Want to Outperform Markets? Test This.

Jul 22, 2016

In this issue:
» What GST Bill may have in the store?
» Headwinds for Indian IT
» ....and more!
Tanushree Banerjee, Co-Head of Research

Recency bias has a huge impact on our behaviour, thinking, and beliefs.

We tend to be more careful with objects we recently hurt ourselves with. We tend to avoid talking to people we recently argued with. We tend to not eat at restaurants where we recently had a bad experience.

But the recency bias of negative experiences tones down over time. The opposite is true for positive experiences. The recency bias here can linger. You'll long remember a rejuvenating holiday, a world-class restaurant, a brilliant movie, or an inspiring book.

Unfortunately, because of recency bias, basing predictions on recent positive experiences can be dangerous.

Loads of newspapers, magazines, and blogs cover the latest multibagger stocks. And people devour them!

Almost everyone looks for stocks in sectors that have performed well in the recent past.

Invariably, the majority of investors will put their money in stocks near the peak of a bull market. This is based on the false underlying assumption that the recent good times will continue in the future - that is, recency bias.

In the stock market, avoiding recency bias in favour of a contrarian approach can work wonders.

We all know that buying stocks at cheap valuations, especially when fear is driving the market, is a tried and tested approach. But what about looking at non-recent trends?

Think of the framework of corporate profitability...

Let's assume for a moment that corporate profitability has recently hit an all-time high. What happens next?

Competition comes in to take the extra profits, capacities go up, a fight for market share ensues, and profitability eventually starts to fall.

And what happens when profitability is low? Well...there won't be enough profits. Businesses shut down, competition falls, and profitability eventually starts to rise.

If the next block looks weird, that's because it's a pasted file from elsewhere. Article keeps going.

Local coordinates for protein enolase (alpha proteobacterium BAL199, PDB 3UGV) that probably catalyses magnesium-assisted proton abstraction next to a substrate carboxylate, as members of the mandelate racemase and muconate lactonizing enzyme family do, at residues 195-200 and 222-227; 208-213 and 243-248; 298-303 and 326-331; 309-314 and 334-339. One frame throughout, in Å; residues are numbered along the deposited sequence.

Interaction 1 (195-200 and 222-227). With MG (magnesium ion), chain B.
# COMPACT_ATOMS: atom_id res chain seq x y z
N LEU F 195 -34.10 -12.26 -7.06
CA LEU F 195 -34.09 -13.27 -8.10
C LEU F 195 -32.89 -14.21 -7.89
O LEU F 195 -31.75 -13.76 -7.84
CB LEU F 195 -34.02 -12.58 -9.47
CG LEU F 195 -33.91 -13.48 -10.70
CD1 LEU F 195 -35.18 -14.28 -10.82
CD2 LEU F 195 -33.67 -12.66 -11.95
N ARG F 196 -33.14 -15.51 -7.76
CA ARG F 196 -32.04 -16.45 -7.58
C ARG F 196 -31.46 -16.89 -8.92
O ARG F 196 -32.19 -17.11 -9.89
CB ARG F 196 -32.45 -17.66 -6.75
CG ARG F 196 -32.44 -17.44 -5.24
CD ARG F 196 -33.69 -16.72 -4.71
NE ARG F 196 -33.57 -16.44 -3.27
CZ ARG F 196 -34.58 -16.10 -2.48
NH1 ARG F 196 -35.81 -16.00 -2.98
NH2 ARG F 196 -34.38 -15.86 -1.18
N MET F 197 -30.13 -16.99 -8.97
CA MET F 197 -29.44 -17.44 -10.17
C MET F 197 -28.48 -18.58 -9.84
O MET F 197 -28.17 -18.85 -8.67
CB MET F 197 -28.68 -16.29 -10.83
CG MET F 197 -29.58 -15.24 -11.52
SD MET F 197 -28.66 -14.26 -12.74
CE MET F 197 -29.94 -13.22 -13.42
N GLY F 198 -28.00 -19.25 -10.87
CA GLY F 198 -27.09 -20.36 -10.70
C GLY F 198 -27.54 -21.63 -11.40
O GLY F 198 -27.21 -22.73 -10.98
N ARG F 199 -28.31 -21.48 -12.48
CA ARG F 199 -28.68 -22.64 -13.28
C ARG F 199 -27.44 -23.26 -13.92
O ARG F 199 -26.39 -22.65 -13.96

Whether profitability is falling or rising, taking an approach opposite to recency bias would have helped.

When profitability is high and other investors are piling into stocks, our corporate profitability framework tells us that profits could be headed lower. So we turn cautious. And when profitability is low, it's time to turn optimistic.

In this vein, your mental framework when selecting stocks needs to be tuned to look for earnings patterns that have been absent in recent past.

Incidentally, a couple of months back, this framework led my research team to some very interesting discoveries. We actually identified an undercurrent in Indian stock markets that no one has talked about for years!

But we needed to look at the numbers thoroughly. And consider the possibility that our assumptions are wrong.

Our diligence led to the release of a special report - Sensex 40,000: 4 Stocks to Profit from the Coming Stock Market Wave. This is still available for download.

The report explains the undercurrent driving the market that 90% of market participants are currently ignoring.

Testing the framework to select stocks based on long-term trends could be a game changer.

The only caveat is that the framework will only work when both earnings trends and valuations are favourable.

Has recency bias ever impacted your decision on stocks? Let us know or post your comments on Equitymaster Club.

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02:30 Chart of the day